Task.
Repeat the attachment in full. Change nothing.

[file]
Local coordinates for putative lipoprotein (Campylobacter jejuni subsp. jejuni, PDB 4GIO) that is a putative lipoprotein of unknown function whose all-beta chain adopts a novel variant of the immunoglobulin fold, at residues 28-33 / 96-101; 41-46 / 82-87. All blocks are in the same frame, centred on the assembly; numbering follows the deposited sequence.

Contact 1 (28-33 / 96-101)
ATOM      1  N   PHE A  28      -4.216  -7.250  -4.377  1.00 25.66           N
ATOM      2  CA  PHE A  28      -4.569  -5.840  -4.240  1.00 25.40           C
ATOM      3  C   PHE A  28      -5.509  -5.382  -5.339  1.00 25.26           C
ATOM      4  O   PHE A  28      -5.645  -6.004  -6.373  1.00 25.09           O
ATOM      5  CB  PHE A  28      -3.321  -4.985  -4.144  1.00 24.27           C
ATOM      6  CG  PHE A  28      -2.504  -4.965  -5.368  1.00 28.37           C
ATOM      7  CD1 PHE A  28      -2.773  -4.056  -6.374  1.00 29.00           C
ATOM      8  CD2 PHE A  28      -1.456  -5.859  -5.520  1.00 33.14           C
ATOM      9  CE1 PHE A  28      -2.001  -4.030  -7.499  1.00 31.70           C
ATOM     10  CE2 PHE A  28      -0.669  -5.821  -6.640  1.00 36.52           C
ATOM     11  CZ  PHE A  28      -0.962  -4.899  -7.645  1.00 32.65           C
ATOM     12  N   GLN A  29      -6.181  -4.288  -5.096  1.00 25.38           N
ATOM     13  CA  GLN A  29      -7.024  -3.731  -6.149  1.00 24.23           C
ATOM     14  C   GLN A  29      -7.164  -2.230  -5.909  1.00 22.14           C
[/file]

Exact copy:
Local coordinates for putative lipoprotein (Campylobacter jejuni subsp. jejuni, PDB 4GIO) that is a putative lipoprotein of unknown function whose all-beta chain adopts a novel variant of the immunoglobulin fold, at residues 28-33 / 96-101; 41-46 / 82-87. All blocks are in the same frame, centred on the assembly; numbering follows the deposited sequence.

Contact 1 (28-33 / 96-101)
ATOM      1  N   PHE A  28      -4.216  -7.250  -4.377  1.00 25.66           N
ATOM      2  CA  PHE A  28      -4.569  -5.840  -4.240  1.00 25.40           C
ATOM      3  C   PHE A  28      -5.509  -5.382  -5.339  1.00 25.26           C
ATOM      4  O   PHE A  28      -5.645  -6.004  -6.373  1.00 25.09           O
ATOM      5  CB  PHE A  28      -3.321  -4.985  -4.144  1.00 24.27           C
ATOM      6  CG  PHE A  28      -2.504  -4.965  -5.368  1.00 28.37           C
ATOM      7  CD1 PHE A  28      -2.773  -4.056  -6.374  1.00 29.00           C
ATOM      8  CD2 PHE A  28      -1.456  -5.859  -5.520  1.00 33.14           C
ATOM      9  CE1 PHE A  28      -2.001  -4.030  -7.499  1.00 31.70           C
ATOM     10  CE2 PHE A  28      -0.669  -5.821  -6.640  1.00 36.52           C
ATOM     11  CZ  PHE A  28      -0.962  -4.899  -7.645  1.00 32.65           C
ATOM     12  N   GLN A  29      -6.181  -4.288  -5.096  1.00 25.38           N
ATOM     13  CA  GLN A  29      -7.024  -3.731  -6.149  1.00 24.23           C
ATOM     14  C   GLN A  29      -7.164  -2.230  -5.909  1.00 22.14           C